The Desire for Improvement

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I gripped the tennis racquet tightly. I felt like I was going to pass out, but the familiar feel of the handle kept me conscious. I wasn’t going to faint. For one thing, I was alone with no one to help. But what was more important was that fainting was a sign of failure. Failure wasn’t an option, as the song playing through my headphones told me. Failure was weakness. Weakness proved I couldn’t handle it.
The wall of the school loomed in front of me, pockmarked from all the balls I sent spiraling into it. I spent hours of my life, most days after school, during the weekends and even before school at this wall, with the hopes that it could help my consistency. But what I most needed was a coach or even a partner to guide me. I was all alone on my quest to improve. Just me, my racquet and a couple of worn-out tennis balls.
For the past several hours, I played the wall and every time, I lost. I was delusional, maybe from the exhaustion or maybe from my competitive streak, but I kept on thinking that I could beat the wall. I had to or I wasn’t good enough to make Varsity next year. My classmates, the ones who were as avid for the sport as me, were all better than me. Years of their childhood were spent playing this sport while I spent my younger years, practicing math and playing video games. What a waste. But I’m paying the price now. At every possible moment, I’m playing tennis. When I’m not doing homework, when I can find time to walk to the courts, when it’s not raining, I come to practice. Even sometimes when it’s raining, I go. The logical side of me always asks why, but every time, I answer back with the same remark. Because somewhere out there, a better player is practicing in an indoor court, widening the gap between us. I wasn’t going to let the Washington rain get to me.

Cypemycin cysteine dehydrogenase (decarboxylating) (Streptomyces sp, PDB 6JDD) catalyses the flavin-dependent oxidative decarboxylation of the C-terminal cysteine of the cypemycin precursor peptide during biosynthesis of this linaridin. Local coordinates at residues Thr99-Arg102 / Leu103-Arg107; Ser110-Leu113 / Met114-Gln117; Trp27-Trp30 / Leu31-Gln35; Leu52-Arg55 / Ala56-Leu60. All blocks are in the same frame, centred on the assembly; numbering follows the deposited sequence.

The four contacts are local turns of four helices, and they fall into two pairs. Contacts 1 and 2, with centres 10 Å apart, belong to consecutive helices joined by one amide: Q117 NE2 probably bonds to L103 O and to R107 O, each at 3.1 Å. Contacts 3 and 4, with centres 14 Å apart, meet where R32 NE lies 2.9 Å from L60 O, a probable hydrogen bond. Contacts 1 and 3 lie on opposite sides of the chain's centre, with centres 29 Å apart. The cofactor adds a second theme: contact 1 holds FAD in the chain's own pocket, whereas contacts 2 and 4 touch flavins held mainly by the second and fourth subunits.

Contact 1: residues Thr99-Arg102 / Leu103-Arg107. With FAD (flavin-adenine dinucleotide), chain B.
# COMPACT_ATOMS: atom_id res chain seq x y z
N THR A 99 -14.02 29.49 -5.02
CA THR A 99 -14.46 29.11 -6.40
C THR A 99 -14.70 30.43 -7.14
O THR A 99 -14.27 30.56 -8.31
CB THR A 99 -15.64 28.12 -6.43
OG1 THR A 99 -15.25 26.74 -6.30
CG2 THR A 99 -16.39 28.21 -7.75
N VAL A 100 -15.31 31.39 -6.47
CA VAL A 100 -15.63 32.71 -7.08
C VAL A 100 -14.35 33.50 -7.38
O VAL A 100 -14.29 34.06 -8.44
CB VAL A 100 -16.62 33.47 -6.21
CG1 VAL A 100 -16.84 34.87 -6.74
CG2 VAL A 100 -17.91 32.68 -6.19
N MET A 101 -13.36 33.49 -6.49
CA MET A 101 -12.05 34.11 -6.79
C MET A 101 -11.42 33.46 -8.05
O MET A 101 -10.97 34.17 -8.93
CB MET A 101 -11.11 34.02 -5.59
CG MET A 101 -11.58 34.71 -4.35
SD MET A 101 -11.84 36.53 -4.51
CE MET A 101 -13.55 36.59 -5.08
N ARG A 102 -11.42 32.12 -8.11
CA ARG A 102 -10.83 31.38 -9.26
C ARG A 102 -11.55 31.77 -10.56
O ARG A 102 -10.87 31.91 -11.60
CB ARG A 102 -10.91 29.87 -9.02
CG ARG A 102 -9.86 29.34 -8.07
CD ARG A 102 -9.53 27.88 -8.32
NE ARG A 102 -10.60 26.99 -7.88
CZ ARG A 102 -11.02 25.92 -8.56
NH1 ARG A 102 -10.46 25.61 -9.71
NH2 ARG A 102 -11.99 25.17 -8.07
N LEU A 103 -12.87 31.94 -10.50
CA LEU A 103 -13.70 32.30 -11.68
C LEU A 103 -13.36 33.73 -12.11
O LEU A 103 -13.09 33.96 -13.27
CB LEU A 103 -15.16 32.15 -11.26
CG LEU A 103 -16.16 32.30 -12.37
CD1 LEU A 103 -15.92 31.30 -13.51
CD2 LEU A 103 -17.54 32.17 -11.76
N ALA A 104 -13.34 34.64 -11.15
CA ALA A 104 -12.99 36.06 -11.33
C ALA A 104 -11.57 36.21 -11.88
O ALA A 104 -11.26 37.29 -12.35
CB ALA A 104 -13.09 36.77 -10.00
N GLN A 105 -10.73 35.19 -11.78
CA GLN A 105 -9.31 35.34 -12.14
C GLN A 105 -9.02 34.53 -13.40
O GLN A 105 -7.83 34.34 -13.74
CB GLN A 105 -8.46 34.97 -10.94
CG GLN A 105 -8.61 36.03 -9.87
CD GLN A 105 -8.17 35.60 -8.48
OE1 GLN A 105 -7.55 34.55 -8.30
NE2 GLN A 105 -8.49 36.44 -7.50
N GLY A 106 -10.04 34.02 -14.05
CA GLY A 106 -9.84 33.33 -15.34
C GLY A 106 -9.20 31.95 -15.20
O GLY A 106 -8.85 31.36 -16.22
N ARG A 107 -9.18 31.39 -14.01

My obsession for the game drives my parents insane, but I can’t bring myself to tell them that this was my only chance at being good at something. My determination to become better can be divided into two parts. One part is my love and genuine passion for the sport and the other is the realization that I have never been good at anything ever in my life. With tennis, I have my chance to shine. The willpower, the resolve, the passion and the equipment; I had everything one would need to improve. Everything, except for the skills. Try as I might, I can’t do it. I can’t improve fast enough. On the road for superiority, my classmates are leaving me in the dust with their natural athletic ability and prior years of experience. Every time I miss the ball or hit it wrong, I can feel the frustration build up inside of me. Why can’t I get any better?
A friend of mine tells me that my work ethic is amazing, but what good is that when it doesn’t even work. No matter how many hours I spend practicing and playing, my classmates outclass me in every component of the game. They have better control, footwork and power than me. How am I supposed to compete with their faster serves and superior technique?
But it’s not like I’m going to give up. I’ve quit so many things in my life that I tell myself everyday that I’m going to get better at tennis or die trying. Literally. Every time I pick up my racquet, I can still feel the hope. Maybe one day I’ll make Varsity. If not next year, than the year after that or even the year after that. And even if I don’t, I’ve still got my entire life to improve. I may not ever be a tennis hotshot, competing in tournaments or playing for an elite team, but I’ve still got the drive for improvement and the passion for the sport. And that’s the type of motivation that will never go away.
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As I excuse myself to play tennis, a friend asks me why I spend so much time and effort into the sport. My reply is simple:
“I can’t stop practicing if there’s someone out there that’s better than me.”
“Are you serious? There’s an entire professional league out there. There’s always going to be someone better than you.”
“Then I’ll never stop practicing.”





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